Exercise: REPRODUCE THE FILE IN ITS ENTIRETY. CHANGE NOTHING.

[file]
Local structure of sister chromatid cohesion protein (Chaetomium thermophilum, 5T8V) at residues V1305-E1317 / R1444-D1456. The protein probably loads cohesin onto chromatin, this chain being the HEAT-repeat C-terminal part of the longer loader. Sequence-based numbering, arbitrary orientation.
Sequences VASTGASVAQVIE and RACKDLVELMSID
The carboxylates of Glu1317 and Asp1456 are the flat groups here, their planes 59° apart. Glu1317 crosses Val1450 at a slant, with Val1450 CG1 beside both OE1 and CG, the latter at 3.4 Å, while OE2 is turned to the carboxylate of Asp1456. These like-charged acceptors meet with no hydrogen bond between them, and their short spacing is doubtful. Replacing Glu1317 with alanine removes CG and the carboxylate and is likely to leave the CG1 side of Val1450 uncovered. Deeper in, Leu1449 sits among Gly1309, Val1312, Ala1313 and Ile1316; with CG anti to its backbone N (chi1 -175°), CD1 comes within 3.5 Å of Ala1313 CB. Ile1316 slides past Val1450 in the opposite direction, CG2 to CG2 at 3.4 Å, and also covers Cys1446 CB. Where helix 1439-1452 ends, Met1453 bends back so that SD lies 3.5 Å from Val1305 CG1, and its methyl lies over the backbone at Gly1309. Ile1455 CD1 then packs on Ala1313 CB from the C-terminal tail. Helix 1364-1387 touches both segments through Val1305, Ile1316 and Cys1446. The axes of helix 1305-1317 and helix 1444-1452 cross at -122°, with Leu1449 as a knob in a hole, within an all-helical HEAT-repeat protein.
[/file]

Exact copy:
Local structure of sister chromatid cohesion protein (Chaetomium thermophilum, 5T8V) at residues V1305-E1317 / R1444-D1456. The protein probably loads cohesin onto chromatin, this chain being the HEAT-repeat C-terminal part of the longer loader. Sequence-based numbering, arbitrary orientation.
Sequences VASTGASVAQVIE and RACKDLVELMSID
The carboxylates of Glu1317 and Asp1456 are the flat groups here, their planes 59° apart. Glu1317 crosses Val1450 at a slant, with Val1450 CG1 beside both OE1 and CG, the latter at 3.4 Å, while OE2 is turned to the carboxylate of Asp1456. These like-charged acceptors meet with no hydrogen bond between them, and their short spacing is doubtful. Replacing Glu1317 with alanine removes CG and the carboxylate and is likely to leave the CG1 side of Val1450 uncovered. Deeper in, Leu1449 sits among Gly1309, Val1312, Ala1313 and Ile1316; with CG anti to its backbone N (chi1 -175°), CD1 comes within 3.5 Å of Ala1313 CB. Ile1316 slides past Val1450 in the opposite direction, CG2 to CG2 at 3.4 Å, and also covers Cys1446 CB. Where helix 1439-1452 ends, Met1453 bends back so that SD lies 3.5 Å from Val1305 CG1, and its methyl lies over the backbone at Gly1309. Ile1455 CD1 then packs on Ala1313 CB from the C-terminal tail. Helix 1364-1387 touches both segments through Val1305, Ile1316 and Cys1446. The axes of helix 1305-1317 and helix 1444-1452 cross at -122°, with Leu1449 as a knob in a hole, within an all-helical HEAT-repeat protein.